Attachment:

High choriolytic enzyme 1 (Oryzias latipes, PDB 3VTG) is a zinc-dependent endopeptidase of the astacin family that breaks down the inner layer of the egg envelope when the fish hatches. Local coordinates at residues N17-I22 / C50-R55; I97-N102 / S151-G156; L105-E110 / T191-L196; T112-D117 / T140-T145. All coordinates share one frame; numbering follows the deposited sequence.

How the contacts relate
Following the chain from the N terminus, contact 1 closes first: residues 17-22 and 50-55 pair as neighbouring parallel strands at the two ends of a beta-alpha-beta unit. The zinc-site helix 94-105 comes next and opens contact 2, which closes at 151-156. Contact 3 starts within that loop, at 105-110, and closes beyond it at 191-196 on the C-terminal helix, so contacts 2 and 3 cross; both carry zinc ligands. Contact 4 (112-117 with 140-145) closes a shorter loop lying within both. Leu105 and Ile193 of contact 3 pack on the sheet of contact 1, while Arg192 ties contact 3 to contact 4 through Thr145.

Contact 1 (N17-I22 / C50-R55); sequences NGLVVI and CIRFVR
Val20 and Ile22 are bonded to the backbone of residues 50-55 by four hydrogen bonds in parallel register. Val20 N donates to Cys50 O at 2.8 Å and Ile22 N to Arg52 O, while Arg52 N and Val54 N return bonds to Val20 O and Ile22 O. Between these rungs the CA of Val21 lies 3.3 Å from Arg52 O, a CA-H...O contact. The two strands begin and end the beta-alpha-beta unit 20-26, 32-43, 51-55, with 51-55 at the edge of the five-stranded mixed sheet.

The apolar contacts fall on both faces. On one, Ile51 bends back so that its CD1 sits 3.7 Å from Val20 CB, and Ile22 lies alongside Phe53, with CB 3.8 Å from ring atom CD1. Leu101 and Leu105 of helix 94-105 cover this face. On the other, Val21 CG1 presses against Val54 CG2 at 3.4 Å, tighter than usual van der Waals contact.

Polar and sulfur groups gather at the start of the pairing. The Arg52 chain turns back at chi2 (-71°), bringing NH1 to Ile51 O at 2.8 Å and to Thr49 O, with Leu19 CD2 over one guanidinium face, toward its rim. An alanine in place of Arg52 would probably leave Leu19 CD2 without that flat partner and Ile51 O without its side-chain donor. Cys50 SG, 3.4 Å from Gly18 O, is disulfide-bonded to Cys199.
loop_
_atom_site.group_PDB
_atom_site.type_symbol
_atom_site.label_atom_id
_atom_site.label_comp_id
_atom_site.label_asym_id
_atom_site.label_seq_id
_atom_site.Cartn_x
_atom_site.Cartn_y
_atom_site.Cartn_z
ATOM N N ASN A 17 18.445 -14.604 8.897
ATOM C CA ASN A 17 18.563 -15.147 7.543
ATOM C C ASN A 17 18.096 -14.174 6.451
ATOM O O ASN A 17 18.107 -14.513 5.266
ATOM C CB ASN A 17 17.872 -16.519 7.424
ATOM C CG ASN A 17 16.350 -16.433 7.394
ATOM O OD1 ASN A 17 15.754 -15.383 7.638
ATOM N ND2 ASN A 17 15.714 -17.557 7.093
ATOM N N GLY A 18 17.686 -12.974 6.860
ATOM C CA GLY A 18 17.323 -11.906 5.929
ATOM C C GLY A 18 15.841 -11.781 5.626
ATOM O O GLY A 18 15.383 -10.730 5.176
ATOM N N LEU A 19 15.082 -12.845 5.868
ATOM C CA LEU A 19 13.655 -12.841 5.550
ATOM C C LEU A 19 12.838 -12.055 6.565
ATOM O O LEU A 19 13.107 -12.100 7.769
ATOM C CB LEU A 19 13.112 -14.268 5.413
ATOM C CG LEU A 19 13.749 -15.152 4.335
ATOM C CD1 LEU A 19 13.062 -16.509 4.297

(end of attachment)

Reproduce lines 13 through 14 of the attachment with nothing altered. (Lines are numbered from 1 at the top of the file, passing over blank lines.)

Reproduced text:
_atom_site.label_asym_id
_atom_site.label_seq_id